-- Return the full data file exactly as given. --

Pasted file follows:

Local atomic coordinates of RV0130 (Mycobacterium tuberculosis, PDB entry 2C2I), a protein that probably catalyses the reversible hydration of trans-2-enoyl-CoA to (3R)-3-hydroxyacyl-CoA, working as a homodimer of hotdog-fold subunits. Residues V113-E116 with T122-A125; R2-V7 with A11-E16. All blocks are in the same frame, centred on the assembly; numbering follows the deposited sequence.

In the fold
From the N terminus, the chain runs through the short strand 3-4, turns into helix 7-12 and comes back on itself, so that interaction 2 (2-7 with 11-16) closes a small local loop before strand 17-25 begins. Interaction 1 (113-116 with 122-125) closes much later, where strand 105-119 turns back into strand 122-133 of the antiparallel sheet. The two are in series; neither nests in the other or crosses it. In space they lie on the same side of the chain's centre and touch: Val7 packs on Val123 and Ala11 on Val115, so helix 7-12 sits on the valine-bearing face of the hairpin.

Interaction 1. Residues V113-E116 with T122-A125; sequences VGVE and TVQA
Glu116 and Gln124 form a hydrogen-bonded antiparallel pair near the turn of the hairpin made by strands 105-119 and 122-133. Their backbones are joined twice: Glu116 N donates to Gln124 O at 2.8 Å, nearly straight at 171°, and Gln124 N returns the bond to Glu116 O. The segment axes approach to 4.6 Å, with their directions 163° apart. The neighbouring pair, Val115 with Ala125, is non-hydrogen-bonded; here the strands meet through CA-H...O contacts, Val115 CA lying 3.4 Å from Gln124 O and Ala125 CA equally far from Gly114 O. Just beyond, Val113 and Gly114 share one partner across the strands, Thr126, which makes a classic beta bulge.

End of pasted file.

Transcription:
Local atomic coordinates of RV0130 (Mycobacterium tuberculosis, PDB entry 2C2I), a protein that probably catalyses the reversible hydration of trans-2-enoyl-CoA to (3R)-3-hydroxyacyl-CoA, working as a homodimer of hotdog-fold subunits. Residues V113-E116 with T122-A125; R2-V7 with A11-E16. All blocks are in the same frame, centred on the assembly; numbering follows the deposited sequence.

In the fold
From the N terminus, the chain runs through the short strand 3-4, turns into helix 7-12 and comes back on itself, so that interaction 2 (2-7 with 11-16) closes a small local loop before strand 17-25 begins. Interaction 1 (113-116 with 122-125) closes much later, where strand 105-119 turns back into strand 122-133 of the antiparallel sheet. The two are in series; neither nests in the other or crosses it. In space they lie on the same side of the chain's centre and touch: Val7 packs on Val123 and Ala11 on Val115, so helix 7-12 sits on the valine-bearing face of the hairpin.

Interaction 1. Residues V113-E116 with T122-A125; sequences VGVE and TVQA
Glu116 and Gln124 form a hydrogen-bonded antiparallel pair near the turn of the hairpin made by strands 105-119 and 122-133. Their backbones are joined twice: Glu116 N donates to Gln124 O at 2.8 Å, nearly straight at 171°, and Gln124 N returns the bond to Glu116 O. The segment axes approach to 4.6 Å, with their directions 163° apart. The neighbouring pair, Val115 with Ala125, is non-hydrogen-bonded; here the strands meet through CA-H...O contacts, Val115 CA lying 3.4 Å from Gln124 O and Ala125 CA equally far from Gly114 O. Just beyond, Val113 and Gly114 share one partner across the strands, Thr126, which makes a classic beta bulge.